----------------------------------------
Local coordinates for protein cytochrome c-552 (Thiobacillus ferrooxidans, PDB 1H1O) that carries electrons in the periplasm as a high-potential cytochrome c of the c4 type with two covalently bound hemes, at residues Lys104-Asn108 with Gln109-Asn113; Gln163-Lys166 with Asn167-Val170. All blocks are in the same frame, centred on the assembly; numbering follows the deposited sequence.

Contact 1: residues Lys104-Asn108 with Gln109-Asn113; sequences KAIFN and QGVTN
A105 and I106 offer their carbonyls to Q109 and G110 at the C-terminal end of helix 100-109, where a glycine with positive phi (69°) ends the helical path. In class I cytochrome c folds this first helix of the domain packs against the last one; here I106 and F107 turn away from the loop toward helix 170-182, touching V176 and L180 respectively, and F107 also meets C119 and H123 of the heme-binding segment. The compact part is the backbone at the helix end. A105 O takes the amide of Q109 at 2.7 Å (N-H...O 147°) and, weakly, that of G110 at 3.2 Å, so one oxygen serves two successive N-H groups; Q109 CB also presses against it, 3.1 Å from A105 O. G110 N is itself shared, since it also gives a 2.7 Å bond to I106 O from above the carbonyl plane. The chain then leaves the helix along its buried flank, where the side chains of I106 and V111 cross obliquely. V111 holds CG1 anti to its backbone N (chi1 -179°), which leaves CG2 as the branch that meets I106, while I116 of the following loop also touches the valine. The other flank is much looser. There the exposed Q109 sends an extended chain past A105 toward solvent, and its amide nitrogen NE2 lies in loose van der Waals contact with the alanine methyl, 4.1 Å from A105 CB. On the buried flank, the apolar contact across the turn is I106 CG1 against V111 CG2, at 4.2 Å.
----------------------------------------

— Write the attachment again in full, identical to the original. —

Local coordinates for protein cytochrome c-552 (Thiobacillus ferrooxidans, PDB 1H1O) that carries electrons in the periplasm as a high-potential cytochrome c of the c4 type with two covalently bound hemes, at residues Lys104-Asn108 with Gln109-Asn113; Gln163-Lys166 with Asn167-Val170. All blocks are in the same frame, centred on the assembly; numbering follows the deposited sequence.

Contact 1: residues Lys104-Asn108 with Gln109-Asn113; sequences KAIFN and QGVTN
A105 and I106 offer their carbonyls to Q109 and G110 at the C-terminal end of helix 100-109, where a glycine with positive phi (69°) ends the helical path. In class I cytochrome c folds this first helix of the domain packs against the last one; here I106 and F107 turn away from the loop toward helix 170-182, touching V176 and L180 respectively, and F107 also meets C119 and H123 of the heme-binding segment. The compact part is the backbone at the helix end. A105 O takes the amide of Q109 at 2.7 Å (N-H...O 147°) and, weakly, that of G110 at 3.2 Å, so one oxygen serves two successive N-H groups; Q109 CB also presses against it, 3.1 Å from A105 O. G110 N is itself shared, since it also gives a 2.7 Å bond to I106 O from above the carbonyl plane. The chain then leaves the helix along its buried flank, where the side chains of I106 and V111 cross obliquely. V111 holds CG1 anti to its backbone N (chi1 -179°), which leaves CG2 as the branch that meets I106, while I116 of the following loop also touches the valine. The other flank is much looser. There the exposed Q109 sends an extended chain past A105 toward solvent, and its amide nitrogen NE2 lies in loose van der Waals contact with the alanine methyl, 4.1 Å from A105 CB. On the buried flank, the apolar contact across the turn is I106 CG1 against V111 CG2, at 4.2 Å.